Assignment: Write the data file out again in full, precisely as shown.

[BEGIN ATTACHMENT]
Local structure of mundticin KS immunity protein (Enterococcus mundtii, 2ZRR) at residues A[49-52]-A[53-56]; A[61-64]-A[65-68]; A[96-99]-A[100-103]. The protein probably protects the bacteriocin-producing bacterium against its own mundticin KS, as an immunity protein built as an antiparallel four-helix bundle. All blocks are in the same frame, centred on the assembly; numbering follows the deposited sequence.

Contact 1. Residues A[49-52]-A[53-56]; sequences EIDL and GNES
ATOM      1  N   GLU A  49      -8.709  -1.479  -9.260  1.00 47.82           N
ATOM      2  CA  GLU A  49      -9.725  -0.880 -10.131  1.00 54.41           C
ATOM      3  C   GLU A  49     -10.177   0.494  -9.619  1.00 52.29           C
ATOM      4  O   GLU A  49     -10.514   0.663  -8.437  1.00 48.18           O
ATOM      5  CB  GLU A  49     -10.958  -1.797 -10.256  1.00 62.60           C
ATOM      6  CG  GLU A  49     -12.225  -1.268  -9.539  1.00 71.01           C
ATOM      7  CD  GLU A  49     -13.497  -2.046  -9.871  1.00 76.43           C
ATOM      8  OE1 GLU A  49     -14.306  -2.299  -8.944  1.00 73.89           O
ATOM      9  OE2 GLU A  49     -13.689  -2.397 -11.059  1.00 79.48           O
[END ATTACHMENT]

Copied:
Local structure of mundticin KS immunity protein (Enterococcus mundtii, 2ZRR) at residues A[49-52]-A[53-56]; A[61-64]-A[65-68]; A[96-99]-A[100-103]. The protein probably protects the bacteriocin-producing bacterium against its own mundticin KS, as an immunity protein built as an antiparallel four-helix bundle. All blocks are in the same frame, centred on the assembly; numbering follows the deposited sequence.

Contact 1. Residues A[49-52]-A[53-56]; sequences EIDL and GNES
ATOM      1  N   GLU A  49      -8.709  -1.479  -9.260  1.00 47.82           N
ATOM      2  CA  GLU A  49      -9.725  -0.880 -10.131  1.00 54.41           C
ATOM      3  C   GLU A  49     -10.177   0.494  -9.619  1.00 52.29           C
ATOM      4  O   GLU A  49     -10.514   0.663  -8.437  1.00 48.18           O
ATOM      5  CB  GLU A  49     -10.958  -1.797 -10.256  1.00 62.60           C
ATOM      6  CG  GLU A  49     -12.225  -1.268  -9.539  1.00 71.01           C
ATOM      7  CD  GLU A  49     -13.497  -2.046  -9.871  1.00 76.43           C
ATOM      8  OE1 GLU A  49     -14.306  -2.299  -8.944  1.00 73.89           O
ATOM      9  OE2 GLU A  49     -13.689  -2.397 -11.059  1.00 79.48           O